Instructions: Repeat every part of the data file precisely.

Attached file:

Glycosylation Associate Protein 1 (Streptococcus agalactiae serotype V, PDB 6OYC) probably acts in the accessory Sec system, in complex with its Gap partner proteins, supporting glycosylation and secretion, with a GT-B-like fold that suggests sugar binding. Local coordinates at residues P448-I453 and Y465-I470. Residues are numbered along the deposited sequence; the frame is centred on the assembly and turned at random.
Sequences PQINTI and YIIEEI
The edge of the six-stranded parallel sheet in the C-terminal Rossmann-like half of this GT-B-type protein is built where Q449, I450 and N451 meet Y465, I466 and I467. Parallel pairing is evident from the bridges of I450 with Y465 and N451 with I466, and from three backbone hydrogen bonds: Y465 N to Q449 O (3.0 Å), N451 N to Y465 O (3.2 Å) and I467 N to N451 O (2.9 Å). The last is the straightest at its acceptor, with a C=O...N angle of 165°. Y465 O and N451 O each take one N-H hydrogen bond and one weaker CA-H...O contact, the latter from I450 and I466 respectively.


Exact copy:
Glycosylation Associate Protein 1 (Streptococcus agalactiae serotype V, PDB 6OYC) probably acts in the accessory Sec system, in complex with its Gap partner proteins, supporting glycosylation and secretion, with a GT-B-like fold that suggests sugar binding. Local coordinates at residues P448-I453 and Y465-I470. Residues are numbered along the deposited sequence; the frame is centred on the assembly and turned at random.
Sequences PQINTI and YIIEEI
The edge of the six-stranded parallel sheet in the C-terminal Rossmann-like half of this GT-B-type protein is built where Q449, I450 and N451 meet Y465, I466 and I467. Parallel pairing is evident from the bridges of I450 with Y465 and N451 with I466, and from three backbone hydrogen bonds: Y465 N to Q449 O (3.0 Å), N451 N to Y465 O (3.2 Å) and I467 N to N451 O (2.9 Å). The last is the straightest at its acceptor, with a C=O...N angle of 165°. Y465 O and N451 O each take one N-H hydrogen bond and one weaker CA-H...O contact, the latter from I450 and I466 respectively.